4 min read


Why Do Dogs Cry At Night



4 min read


Why Do Dogs Cry At Night




You’ve just gotten a new puppy and you’re delighted to have a friendly, furry companion by your side – until the first night comes. Your pup won’t stop whimpering, whining, and crying, and both you and your new friend have a sleepless night. You’ve just moved, and your normally calm, well-adjusted dog begins whimpering and crying. Perhaps they start pawing at your door or howling unexpectedly. Maybe you’ve just gotten a new dog, and both your dogs howl and cry at each other in the evenings. Or perhaps you have an older dog who’s begun to whimper and cry in their sleep.

Why do dogs do this? There are a variety of reasons your dog may whimper or cry at night, some more concerning than others. Let’s talk about why your dog might cry at night, and how to stop that behavior.

The Root of the Behavior

There are a few main reasons your dog may start whining or crying at night. First, they may need to go potty. If your dog is very young, very old, or simply isn’t fully potty-trained, you may find that they whimper and cry at night to alert you that they need to use the bathroom. However, most mature dogs will be able to easily control their bladders and bowels until morning. Make sure that your dog has a potty pad or designated potty area in the house, and you should be able to last the night without having to get up to let your dog out. Second, they may have separation anxiety. Perhaps your dog has just left their litter or is used to being with their humans overnight. Maybe they have higher anxiety and get nervous when they can’t see you, as you’re their “pack” and they want to be sure that you’re okay! 

Also, if your dog’s bed is close to a door or window, they may wake in the night to wild animals disturbing their “territory.” Your dog may whine or bark to alert you to this disturbance because they feel the need to do something – perhaps they want to chase the other animal off, or they want you to go outside and reassure them! In addition, older dogs who are suffering from anxiety or dementia may whine or cry due to their disorientation. They may go so far as to howl, especially at night, because they may be uncertain of where they are or may be scared that they can’t see you. Finally, a usually quiet dog may whine, cry, or howl if they’ve managed to injure themselves somehow in the night. This cry is often quite different from the whimpering and whining associated with separation anxiety or fear of being alone and is one that should usually be attended to as quickly as possible. As you can see, dogs whining or crying – while not necessarily a common behavior – can be triggered by fairly common doggy feelings! 

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Encouraging the Behavior

No dog owner wants their dog to whine or cry at night; you want to sleep, and you want to make sure your dog gets some rest too! That’s why it’s important to obey one rule when trying to break your dog of their habit. Unless you have reason to believe your dog may be injured, do not respond to their whining and crying with attention. While whining and whimpering at night can be instinctual, it can also be learned. If your dog learns that their whining and crying brings them attention, they’ll be more motivated to continue the habit – and their anxiety over the negative attention they get (like scolding) may make them even more likely to whimper and cry, wanting reassurance.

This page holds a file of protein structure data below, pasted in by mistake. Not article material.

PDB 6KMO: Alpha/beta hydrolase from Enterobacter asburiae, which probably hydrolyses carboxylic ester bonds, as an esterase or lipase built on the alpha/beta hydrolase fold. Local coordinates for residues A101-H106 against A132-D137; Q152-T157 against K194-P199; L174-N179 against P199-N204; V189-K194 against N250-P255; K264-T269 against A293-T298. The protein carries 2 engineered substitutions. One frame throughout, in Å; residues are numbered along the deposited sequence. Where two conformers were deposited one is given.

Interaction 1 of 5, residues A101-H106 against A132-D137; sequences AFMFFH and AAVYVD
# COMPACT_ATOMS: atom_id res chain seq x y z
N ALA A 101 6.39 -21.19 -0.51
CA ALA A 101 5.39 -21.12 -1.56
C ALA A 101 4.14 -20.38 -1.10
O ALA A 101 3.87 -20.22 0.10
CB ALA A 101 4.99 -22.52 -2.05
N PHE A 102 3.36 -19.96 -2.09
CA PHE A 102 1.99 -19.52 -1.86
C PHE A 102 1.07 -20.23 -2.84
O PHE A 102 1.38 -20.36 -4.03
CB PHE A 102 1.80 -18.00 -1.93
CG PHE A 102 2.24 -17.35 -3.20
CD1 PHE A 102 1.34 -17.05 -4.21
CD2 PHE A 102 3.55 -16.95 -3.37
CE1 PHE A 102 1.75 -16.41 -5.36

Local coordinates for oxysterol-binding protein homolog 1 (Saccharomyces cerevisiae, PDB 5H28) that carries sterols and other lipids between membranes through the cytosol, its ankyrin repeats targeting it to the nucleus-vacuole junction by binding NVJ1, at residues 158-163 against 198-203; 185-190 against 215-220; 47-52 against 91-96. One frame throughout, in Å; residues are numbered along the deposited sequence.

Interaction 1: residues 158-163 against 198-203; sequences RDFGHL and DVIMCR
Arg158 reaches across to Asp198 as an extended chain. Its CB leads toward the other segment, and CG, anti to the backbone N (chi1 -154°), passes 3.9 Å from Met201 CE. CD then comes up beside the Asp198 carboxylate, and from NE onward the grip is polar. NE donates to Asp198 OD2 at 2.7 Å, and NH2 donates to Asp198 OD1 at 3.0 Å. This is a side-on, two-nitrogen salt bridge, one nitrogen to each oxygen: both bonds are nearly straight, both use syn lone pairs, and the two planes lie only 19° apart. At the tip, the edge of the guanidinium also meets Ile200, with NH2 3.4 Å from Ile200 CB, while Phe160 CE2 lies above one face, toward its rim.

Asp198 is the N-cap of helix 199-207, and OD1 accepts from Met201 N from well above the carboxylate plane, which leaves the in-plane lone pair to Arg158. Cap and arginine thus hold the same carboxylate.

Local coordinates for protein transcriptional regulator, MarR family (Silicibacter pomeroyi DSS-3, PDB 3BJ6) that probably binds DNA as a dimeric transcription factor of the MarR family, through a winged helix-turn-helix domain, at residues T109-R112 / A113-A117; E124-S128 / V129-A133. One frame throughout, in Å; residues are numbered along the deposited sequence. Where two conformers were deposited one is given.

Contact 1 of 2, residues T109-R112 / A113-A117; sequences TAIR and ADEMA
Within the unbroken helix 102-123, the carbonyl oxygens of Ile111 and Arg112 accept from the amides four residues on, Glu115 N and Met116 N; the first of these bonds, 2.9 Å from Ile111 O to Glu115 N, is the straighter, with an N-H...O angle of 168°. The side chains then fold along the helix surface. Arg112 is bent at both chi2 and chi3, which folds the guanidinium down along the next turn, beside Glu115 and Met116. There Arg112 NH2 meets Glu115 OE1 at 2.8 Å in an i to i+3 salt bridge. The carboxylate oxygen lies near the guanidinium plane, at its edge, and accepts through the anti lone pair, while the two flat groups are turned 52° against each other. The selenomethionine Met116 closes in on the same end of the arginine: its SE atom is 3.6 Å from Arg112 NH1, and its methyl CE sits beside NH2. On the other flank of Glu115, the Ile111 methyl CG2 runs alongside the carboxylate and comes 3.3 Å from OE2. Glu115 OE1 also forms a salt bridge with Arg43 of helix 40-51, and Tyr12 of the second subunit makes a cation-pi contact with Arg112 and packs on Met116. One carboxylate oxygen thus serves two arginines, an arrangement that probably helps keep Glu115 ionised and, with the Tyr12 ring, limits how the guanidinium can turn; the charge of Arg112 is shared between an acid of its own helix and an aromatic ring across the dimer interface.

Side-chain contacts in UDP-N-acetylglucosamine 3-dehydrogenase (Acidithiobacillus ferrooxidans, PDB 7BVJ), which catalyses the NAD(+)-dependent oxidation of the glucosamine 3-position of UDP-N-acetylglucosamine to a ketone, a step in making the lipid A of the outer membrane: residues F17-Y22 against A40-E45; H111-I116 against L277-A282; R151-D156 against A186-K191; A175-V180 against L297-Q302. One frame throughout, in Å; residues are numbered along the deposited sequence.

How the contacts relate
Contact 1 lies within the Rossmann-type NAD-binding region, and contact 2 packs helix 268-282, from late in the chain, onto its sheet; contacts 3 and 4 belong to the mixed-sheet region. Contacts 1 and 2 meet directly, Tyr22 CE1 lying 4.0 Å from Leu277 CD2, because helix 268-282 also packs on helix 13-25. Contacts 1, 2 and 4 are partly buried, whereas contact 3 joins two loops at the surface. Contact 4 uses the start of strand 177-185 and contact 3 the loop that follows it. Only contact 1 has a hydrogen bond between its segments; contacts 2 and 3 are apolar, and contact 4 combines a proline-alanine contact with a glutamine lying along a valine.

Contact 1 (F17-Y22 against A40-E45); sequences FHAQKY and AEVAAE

Your best bet is to provide your dog with comfort and reassurance during the day, letting them know that you and your family are safe without them. If you’re working with a dog who’s never been separated from you before, consider crate training them; this will give your dog a safe space that’s theirs at night and will help them feel reassured despite being away from you. And reward your dog for being quiet all night or for holding their bladder to encourage these behaviors. Soon, you will both be enjoying quiet, peaceful nights of sleep!

Other Solutions and Considerations

As we mentioned earlier, age and injury are two reasons your dog may whimper and cry that are worth paying attention to. An aging dog who’s suffering from memory loss or physical and mental issues deserves to be accommodated; after all, they’ve been your faithful friend for years. However, you may want to have them checked at the vet if they’ve only recently started whimpering or crying; it may be a sign of something that can be resolved, giving your dog many more happy years! If it can’t be easily resolved, and your dog is soothed by your presence, move your dog’s bed into your room with you and make sure they know you’re easily accessible. That will often help soothe older dogs, letting them sleep peacefully. 


While there are many reasons your pooch might cry at night, you can often train them to be quiet and content with a little bit of patience and caring. Every dog is different, and each deserves their own special treatment. Pay attention to your dog’s needs, and both of you will be getting plenty of rest!

By a Poodle lover Sarah Jeter

Published: 03/15/2018, edited: 01/30/2020

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